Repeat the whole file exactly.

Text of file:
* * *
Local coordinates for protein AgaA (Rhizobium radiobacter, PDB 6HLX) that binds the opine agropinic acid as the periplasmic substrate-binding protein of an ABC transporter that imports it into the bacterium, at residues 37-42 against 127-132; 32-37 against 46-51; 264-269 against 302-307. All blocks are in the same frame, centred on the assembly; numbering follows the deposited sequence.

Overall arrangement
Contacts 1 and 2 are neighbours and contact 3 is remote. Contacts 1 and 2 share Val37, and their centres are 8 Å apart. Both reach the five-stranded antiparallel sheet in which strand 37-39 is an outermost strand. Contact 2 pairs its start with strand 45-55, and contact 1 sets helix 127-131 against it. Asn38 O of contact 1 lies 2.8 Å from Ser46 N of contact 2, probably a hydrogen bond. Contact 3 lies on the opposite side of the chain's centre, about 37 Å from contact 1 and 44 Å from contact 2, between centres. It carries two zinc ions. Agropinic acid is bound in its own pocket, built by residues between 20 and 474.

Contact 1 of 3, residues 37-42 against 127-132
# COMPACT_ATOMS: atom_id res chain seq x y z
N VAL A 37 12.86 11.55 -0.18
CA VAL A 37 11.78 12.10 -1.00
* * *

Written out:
Local coordinates for protein AgaA (Rhizobium radiobacter, PDB 6HLX) that binds the opine agropinic acid as the periplasmic substrate-binding protein of an ABC transporter that imports it into the bacterium, at residues 37-42 against 127-132; 32-37 against 46-51; 264-269 against 302-307. All blocks are in the same frame, centred on the assembly; numbering follows the deposited sequence.

Overall arrangement
Contacts 1 and 2 are neighbours and contact 3 is remote. Contacts 1 and 2 share Val37, and their centres are 8 Å apart. Both reach the five-stranded antiparallel sheet in which strand 37-39 is an outermost strand. Contact 2 pairs its start with strand 45-55, and contact 1 sets helix 127-131 against it. Asn38 O of contact 1 lies 2.8 Å from Ser46 N of contact 2, probably a hydrogen bond. Contact 3 lies on the opposite side of the chain's centre, about 37 Å from contact 1 and 44 Å from contact 2, between centres. It carries two zinc ions. Agropinic acid is bound in its own pocket, built by residues between 20 and 474.

Contact 1 of 3, residues 37-42 against 127-132
# COMPACT_ATOMS: atom_id res chain seq x y z
N VAL A 37 12.86 11.55 -0.18
CA VAL A 37 11.78 12.10 -1.00